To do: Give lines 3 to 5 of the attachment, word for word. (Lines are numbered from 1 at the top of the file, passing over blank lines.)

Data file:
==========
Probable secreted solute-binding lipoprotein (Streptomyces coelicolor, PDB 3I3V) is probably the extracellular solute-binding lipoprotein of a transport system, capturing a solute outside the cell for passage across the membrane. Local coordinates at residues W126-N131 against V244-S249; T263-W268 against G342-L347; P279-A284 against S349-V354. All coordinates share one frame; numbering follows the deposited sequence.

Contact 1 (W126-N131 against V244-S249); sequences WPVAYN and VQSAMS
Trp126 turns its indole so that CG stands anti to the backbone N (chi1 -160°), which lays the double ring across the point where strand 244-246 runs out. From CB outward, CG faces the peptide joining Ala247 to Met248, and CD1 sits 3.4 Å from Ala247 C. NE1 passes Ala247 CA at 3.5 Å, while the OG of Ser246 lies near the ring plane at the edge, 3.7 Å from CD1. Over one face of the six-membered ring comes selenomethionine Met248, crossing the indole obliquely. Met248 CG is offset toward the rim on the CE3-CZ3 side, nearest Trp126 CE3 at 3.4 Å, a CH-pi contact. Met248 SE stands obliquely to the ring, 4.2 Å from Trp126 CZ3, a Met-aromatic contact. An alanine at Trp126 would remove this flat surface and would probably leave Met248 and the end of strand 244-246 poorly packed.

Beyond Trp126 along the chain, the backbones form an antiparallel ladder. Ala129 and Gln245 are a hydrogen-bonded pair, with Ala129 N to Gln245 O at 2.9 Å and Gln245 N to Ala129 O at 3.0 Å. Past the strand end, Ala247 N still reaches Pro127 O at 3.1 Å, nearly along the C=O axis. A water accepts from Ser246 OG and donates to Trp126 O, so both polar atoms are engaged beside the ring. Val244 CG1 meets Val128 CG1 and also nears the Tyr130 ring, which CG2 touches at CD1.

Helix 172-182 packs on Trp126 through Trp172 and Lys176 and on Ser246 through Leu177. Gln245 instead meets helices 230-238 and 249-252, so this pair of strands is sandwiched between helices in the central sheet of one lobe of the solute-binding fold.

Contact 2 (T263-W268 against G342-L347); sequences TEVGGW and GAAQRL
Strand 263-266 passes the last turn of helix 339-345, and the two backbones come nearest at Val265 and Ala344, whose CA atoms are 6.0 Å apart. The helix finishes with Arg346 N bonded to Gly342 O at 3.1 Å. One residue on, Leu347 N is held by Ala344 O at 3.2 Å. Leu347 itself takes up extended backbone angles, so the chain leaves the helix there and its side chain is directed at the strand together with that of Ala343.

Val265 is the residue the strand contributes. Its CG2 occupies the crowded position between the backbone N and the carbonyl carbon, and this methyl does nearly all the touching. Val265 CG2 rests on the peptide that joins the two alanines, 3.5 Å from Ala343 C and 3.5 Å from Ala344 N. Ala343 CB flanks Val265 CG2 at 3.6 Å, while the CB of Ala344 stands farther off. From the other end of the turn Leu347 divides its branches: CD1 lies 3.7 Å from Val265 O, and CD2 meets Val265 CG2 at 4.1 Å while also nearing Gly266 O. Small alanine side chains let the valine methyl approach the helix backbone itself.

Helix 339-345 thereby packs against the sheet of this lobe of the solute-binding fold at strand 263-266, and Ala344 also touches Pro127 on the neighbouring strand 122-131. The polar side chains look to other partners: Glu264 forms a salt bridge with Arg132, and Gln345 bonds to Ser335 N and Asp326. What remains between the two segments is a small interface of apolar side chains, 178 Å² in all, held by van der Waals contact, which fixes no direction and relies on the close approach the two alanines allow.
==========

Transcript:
Trp126 turns its indole so that CG stands anti to the backbone N (chi1 -160°), which lays the double ring across the point where strand 244-246 runs out. From CB outward, CG faces the peptide joining Ala247 to Met248, and CD1 sits 3.4 Å from Ala247 C. NE1 passes Ala247 CA at 3.5 Å, while the OG of Ser246 lies near the ring plane at the edge, 3.7 Å from CD1. Over one face of the six-membered ring comes selenomethionine Met248, crossing the indole obliquely. Met248 CG is offset toward the rim on the CE3-CZ3 side, nearest Trp126 CE3 at 3.4 Å, a CH-pi contact. Met248 SE stands obliquely to the ring, 4.2 Å from Trp126 CZ3, a Met-aromatic contact. An alanine at Trp126 would remove this flat surface and would probably leave Met248 and the end of strand 244-246 poorly packed.

Beyond Trp126 along the chain, the backbones form an antiparallel ladder. Ala129 and Gln245 are a hydrogen-bonded pair, with Ala129 N to Gln245 O at 2.9 Å and Gln245 N to Ala129 O at 3.0 Å. Past the strand end, Ala247 N still reaches Pro127 O at 3.1 Å, nearly along the C=O axis. A water accepts from Ser246 OG and donates to Trp126 O, so both polar atoms are engaged beside the ring. Val244 CG1 meets Val128 CG1 and also nears the Tyr130 ring, which CG2 touches at CD1.

Helix 172-182 packs on Trp126 through Trp172 and Lys176 and on Ser246 through Leu177. Gln245 instead meets helices 230-238 and 249-252, so this pair of strands is sandwiched between helices in the central sheet of one lobe of the solute-binding fold.